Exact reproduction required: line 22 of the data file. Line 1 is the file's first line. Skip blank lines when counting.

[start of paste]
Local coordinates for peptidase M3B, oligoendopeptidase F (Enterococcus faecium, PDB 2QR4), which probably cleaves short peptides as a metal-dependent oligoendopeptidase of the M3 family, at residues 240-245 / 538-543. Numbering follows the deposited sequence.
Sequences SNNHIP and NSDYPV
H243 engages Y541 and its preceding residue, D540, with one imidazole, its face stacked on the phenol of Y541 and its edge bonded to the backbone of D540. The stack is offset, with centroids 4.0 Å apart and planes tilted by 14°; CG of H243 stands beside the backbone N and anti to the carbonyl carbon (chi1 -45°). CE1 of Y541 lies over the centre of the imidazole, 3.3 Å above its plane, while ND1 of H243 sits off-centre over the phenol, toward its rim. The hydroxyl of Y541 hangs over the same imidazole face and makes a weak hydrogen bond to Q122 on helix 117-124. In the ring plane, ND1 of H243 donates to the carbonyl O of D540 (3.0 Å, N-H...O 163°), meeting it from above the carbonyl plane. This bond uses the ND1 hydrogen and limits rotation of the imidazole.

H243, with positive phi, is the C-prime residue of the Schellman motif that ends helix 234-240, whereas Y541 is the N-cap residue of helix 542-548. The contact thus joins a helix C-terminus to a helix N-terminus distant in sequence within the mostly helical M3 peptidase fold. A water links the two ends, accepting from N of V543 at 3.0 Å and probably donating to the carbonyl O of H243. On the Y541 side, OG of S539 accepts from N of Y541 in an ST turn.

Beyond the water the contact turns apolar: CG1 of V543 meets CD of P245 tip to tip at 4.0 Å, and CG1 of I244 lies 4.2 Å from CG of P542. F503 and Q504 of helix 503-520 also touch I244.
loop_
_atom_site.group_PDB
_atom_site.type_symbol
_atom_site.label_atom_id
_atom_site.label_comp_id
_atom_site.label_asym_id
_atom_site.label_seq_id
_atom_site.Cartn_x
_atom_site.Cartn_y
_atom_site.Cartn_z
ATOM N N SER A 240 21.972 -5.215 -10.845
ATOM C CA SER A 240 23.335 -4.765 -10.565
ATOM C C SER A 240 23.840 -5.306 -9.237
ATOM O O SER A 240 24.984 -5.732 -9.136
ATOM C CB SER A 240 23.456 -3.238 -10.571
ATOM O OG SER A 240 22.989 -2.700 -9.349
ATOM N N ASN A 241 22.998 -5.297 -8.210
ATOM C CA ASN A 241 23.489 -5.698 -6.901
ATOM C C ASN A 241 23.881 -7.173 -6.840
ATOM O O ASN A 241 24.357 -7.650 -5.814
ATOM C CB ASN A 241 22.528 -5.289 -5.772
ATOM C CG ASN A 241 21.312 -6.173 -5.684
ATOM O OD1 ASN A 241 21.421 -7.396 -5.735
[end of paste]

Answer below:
ATOM N N ASN A 241 22.998 -5.297 -8.210